No State shall make or enforce any law which shall abridge the privileges or immunities of citizens of the United States; nor shall any State deprive any person of life, liberty, or property, without due process of law; nor deny to any person within its jurisdiction the equal protection of the laws.
The 14th Amendment and this sentence are pointed to as being the culmination of the decades of struggle leading up to the Civil War that finally gave substance to the promise of the opening sentence of the Constitution, that begins “We the People….”
But in breaking down both the Amendment (which also provided the provision that the U.S. government was not responsible for reimbursing former slave owners for the loss of their slaves) AND how it was implemented, Avakian demonstrates that it was not until the end of the First World War (60 years later) that the 14th Amendment was even applied in meaningful ways to personal rights and liberties and then only in response to major changes going on the in world and in this country that threatened the abilities of the bourgeoisie to maintain its rule.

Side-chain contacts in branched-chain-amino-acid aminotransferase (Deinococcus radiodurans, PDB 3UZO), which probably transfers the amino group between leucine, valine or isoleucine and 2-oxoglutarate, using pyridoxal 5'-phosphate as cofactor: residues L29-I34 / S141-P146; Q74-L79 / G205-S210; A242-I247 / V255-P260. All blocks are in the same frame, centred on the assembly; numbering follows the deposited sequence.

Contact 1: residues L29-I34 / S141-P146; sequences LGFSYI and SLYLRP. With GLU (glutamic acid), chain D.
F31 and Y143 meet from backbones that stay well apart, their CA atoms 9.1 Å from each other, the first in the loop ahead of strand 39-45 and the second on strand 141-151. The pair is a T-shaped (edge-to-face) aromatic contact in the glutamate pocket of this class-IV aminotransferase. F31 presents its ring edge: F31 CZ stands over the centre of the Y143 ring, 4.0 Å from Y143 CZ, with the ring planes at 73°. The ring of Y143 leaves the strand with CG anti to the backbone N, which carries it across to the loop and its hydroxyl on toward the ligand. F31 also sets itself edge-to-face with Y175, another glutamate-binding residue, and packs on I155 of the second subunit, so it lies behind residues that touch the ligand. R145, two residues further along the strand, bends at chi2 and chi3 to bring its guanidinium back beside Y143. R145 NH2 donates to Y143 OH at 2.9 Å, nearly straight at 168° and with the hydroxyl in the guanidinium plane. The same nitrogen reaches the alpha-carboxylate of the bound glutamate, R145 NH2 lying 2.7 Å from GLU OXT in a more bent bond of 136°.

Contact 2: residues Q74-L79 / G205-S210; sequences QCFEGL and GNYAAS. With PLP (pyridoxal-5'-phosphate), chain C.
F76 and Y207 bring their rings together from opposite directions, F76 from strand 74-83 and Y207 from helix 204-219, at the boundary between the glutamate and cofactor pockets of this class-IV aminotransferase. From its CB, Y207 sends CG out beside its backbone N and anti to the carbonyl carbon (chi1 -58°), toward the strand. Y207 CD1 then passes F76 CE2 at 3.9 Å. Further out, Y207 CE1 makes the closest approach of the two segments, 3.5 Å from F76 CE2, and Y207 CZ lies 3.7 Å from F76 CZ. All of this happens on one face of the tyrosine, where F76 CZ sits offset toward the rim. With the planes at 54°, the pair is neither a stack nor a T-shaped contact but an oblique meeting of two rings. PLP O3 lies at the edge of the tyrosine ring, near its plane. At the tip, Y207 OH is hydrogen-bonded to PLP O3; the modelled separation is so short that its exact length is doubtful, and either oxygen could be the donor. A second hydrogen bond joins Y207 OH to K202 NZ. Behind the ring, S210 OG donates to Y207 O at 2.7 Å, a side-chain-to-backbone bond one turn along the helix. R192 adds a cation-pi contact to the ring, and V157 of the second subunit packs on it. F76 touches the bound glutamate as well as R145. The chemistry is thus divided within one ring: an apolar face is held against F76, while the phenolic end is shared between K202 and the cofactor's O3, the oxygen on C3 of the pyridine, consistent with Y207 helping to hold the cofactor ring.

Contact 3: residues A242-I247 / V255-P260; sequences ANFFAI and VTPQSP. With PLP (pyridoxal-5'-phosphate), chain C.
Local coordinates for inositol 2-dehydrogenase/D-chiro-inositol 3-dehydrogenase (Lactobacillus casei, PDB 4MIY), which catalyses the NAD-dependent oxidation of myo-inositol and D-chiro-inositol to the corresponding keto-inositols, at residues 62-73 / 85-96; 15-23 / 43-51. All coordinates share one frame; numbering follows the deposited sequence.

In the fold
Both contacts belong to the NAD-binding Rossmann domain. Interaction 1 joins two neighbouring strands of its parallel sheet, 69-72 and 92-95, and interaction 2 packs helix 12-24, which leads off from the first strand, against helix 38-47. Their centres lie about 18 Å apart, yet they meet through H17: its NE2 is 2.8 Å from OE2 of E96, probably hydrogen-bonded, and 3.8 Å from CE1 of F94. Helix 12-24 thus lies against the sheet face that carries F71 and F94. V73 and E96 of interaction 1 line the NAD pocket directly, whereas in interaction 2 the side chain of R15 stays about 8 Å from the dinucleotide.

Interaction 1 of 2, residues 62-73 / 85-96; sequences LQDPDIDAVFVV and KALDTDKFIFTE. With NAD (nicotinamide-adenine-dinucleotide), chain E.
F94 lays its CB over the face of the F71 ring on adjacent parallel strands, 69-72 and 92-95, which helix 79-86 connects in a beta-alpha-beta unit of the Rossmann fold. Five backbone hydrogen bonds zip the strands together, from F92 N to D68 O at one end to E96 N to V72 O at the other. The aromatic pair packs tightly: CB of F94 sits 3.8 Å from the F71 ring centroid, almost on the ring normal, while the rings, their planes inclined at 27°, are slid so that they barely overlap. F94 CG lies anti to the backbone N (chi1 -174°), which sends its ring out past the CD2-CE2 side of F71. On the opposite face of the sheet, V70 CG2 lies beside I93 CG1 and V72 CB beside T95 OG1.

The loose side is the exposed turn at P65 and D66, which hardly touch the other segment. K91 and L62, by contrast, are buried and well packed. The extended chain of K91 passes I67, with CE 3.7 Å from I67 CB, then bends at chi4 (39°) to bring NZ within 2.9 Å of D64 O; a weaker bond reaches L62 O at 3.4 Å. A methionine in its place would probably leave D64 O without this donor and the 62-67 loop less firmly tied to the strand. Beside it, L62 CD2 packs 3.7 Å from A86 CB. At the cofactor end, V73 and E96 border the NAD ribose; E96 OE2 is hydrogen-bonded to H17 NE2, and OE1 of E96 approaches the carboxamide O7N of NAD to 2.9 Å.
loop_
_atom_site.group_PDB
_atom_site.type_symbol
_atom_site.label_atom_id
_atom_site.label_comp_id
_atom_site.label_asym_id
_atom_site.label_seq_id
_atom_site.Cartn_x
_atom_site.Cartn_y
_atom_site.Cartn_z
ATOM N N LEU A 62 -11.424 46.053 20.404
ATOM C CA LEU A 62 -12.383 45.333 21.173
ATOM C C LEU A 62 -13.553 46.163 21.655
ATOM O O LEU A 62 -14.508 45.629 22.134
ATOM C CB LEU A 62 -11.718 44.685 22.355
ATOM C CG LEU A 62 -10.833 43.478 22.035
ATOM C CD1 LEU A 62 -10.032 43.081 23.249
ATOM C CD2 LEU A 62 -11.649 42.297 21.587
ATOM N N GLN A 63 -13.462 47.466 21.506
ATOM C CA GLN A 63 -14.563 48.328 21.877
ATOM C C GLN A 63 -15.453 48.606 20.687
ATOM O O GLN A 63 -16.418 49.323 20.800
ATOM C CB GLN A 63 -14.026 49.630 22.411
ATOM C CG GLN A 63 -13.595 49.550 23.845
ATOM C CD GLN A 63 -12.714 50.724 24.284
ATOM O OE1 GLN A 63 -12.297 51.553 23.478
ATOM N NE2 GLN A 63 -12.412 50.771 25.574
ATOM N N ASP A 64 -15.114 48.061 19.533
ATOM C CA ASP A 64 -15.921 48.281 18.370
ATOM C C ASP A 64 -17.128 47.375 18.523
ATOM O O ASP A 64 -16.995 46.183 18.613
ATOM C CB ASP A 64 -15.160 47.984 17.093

And despite the decades of struggle, sacrifice, and enduring outrages that Black people, other people of color and women have been through, the recent Supreme Court decision overturning Roe v. Wade threatens to undo even those concessions that were based on the 14th Amendment and demonstrates the willingness of significant sections of the capitalist-imperialists to risk a certain level of domestic upheaval in order to consolidate their fascist base and put themselves in the best position possible to contend with imperialist rivals.